If you’ve ever seen natural pearls, you know their beauty. The tale of how pearls are formed is common lore. A tiny irritant—say, a grain of sand—intrudes into the shell of a mollusk and begins to damage the delicate tissues inside. To protect itself, the animal secretes layer after layer of luminous nacre to coat the irritant and prevent further irritation.
I’ve heard this concept used to offer motivation and hope in incidents of human trials, the turning of that grain of sand into a beautiful gem through persistence and patience. “God changes caterpillars into butterflies, sand into pearls and coal into diamonds using time and pressure. He’s working on you, too,” or “No grit, no pearl.” As someone who has endured her share of grit, I’m here to tell you this is Truth.
However, there is another side to that whole grain of sand thing. Not all irritants are destined for pearlhood. Some just rub you raw and leave you bleeding. I mean that metaphorically, but it can also be taken literally. (You know this.) Sometimes, you just have to give that irritant the boot. Or at least knock the irritant out of your boot, lest it blister your toes. Don’t believe me? Try walking a mile with sand in your shoe.
Years ago (gross story alert) I kicked a sewing needle that had gotten embedded in our carpet. I hobbled to a chair amid much swearing, pulled the damn thing out of my bare toe, and tossed it in the trash. Two weeks later, my toe was enormous and very sore. Turns out the tip of the needle had broken off in my flesh, which had responded appropriately to this invader. No pearl, just yucky infection that took weeks to heal.
Sand grains can take the form of people, too. You know who I mean. That person you see on a regular basis, who is maybe a co-worker or a family member or a neighbor or even a partner who is always on your back, or forever needling you. (Sorry, couldn’t help myself.) Sometimes, we can’t get away from these people. Family dinners or executive meetings in a professional setting mean we have to grin and bear it for a little while. That doesn’t mean you can’t lay down the law with this sandman (or sandperson) and coat them with the nacre of your boundaries. Communicate clearly what you’re willing to tolerate, and what is not okay. Draw your lines and enforce them when necessary.
It could be even worse. Anyone who is sapping your confidence, undermining your success or derailing your happiness is not your friend, no matter who they are or what role they hold in your life. And gods forbid there be someone who is actively harming you in any way, whether physically, mentally or emotionally. Don’t look for the pearl in this situation. There isn’t one. This is abuse, plain and simple. Get out. Get safe. Get help.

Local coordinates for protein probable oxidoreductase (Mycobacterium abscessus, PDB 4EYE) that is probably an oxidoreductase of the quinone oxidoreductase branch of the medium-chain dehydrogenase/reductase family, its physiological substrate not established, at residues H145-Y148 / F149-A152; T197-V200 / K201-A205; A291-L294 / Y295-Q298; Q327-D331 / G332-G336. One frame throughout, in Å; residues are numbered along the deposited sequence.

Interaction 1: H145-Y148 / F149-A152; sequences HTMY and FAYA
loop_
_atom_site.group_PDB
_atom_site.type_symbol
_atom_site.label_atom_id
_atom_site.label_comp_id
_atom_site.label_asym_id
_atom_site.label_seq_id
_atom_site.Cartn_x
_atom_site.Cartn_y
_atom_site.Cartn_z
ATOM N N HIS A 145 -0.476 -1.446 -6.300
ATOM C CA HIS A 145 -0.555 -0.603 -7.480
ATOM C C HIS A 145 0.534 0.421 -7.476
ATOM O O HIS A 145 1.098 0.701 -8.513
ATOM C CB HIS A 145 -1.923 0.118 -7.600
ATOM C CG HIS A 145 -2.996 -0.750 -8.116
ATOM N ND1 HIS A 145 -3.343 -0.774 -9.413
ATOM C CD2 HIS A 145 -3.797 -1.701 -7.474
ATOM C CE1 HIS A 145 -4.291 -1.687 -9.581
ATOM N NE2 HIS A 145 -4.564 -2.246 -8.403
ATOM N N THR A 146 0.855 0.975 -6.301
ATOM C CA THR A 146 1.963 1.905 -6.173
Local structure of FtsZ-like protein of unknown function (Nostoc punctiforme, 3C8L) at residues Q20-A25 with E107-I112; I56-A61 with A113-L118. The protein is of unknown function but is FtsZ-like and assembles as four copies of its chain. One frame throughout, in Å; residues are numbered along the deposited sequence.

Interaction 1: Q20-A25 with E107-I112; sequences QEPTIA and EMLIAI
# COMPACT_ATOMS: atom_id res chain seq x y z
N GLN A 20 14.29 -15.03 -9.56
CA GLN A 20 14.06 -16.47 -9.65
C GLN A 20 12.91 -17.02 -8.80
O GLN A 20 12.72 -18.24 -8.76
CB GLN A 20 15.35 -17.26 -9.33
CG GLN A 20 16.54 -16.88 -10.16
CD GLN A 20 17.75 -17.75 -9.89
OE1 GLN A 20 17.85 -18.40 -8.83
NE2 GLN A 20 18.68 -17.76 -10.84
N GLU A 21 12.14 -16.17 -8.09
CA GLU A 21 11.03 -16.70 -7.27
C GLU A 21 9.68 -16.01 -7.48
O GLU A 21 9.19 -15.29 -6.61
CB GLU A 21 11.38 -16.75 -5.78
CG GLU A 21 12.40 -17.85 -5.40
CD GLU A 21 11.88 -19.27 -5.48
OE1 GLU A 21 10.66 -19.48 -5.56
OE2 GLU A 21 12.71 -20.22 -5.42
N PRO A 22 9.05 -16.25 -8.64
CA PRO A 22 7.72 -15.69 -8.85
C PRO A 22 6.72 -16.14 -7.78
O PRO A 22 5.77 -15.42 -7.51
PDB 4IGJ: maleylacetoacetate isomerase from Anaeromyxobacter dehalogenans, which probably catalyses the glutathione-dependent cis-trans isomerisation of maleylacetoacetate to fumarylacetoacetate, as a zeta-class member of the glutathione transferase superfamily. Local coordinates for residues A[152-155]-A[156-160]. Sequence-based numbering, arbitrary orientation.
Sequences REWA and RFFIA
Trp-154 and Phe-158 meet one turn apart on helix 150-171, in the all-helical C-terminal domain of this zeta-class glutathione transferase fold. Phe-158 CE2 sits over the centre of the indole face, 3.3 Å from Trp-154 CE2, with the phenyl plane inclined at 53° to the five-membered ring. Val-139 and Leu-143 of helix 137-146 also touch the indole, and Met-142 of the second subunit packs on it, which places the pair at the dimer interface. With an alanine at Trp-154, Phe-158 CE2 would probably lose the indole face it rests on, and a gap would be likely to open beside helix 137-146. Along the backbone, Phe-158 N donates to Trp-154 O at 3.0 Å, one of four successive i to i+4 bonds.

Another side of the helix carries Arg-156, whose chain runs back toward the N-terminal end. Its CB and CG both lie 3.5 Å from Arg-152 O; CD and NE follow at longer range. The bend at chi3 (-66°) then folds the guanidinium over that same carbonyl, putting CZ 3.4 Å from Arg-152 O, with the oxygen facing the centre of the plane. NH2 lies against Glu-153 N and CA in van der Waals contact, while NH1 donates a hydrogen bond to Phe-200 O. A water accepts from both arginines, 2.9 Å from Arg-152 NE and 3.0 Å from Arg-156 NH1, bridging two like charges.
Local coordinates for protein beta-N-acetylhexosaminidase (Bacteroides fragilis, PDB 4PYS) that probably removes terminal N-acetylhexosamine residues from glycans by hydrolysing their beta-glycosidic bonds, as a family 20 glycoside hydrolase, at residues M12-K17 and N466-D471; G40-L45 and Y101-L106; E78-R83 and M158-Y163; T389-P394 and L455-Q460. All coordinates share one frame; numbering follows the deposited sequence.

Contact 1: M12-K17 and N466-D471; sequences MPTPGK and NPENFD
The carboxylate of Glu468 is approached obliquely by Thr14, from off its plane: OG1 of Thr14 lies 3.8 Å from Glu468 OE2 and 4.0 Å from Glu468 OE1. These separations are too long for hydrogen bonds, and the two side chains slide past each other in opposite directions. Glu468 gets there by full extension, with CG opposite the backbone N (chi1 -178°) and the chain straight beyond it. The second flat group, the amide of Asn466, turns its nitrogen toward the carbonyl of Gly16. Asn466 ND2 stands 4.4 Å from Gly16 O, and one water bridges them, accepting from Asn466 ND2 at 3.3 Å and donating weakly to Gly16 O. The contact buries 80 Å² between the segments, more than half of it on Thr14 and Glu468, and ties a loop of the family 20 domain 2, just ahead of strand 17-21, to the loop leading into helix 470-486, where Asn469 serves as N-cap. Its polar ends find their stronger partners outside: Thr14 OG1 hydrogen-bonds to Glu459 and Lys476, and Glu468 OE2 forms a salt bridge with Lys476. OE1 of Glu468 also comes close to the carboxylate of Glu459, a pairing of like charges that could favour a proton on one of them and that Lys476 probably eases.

There are those who walk through the fire and come out not unscathed, yet shining nonetheless. Anne Frank, Hellen Keller, and Malala Yousafzai are prime examples of women who endured harsh inescapable circumstances and rose above them in the aftermath as stronger, more focused individuals. Each of them accomplished feats afterward that would not have been likely without those trials. These are pearls held up as examples to anyone undergoing a struggle.
And of course, some trials are unavoidable—illness, loss, tragedy. These things can only be endured, used as a whetstone to sharpen us, hone our focus. The development of pearls from these experiences is not always evident, or immediate. In some cases, the pain must pass before we see the reward in its wake.
But among those hardships over which we have some control, there is a difference between the kinds that can strengthen, and those that diminish or harm or even endanger us. Those subtleties are not always easy to see, but it’s really important to recognize them for what they are. If your challenge has the potential or intention to help you grow and evolve, great. Straighten your shoulders, take up your sword, and run that gauntlet. If it is only wearing you down or causing you harm on any level, and you have the freedom to do so, walk away. Do it now. Don’t look back. Save your energy for the next battle, because you know there will be others. You can’t fight them all.
(Image from Pixabay.)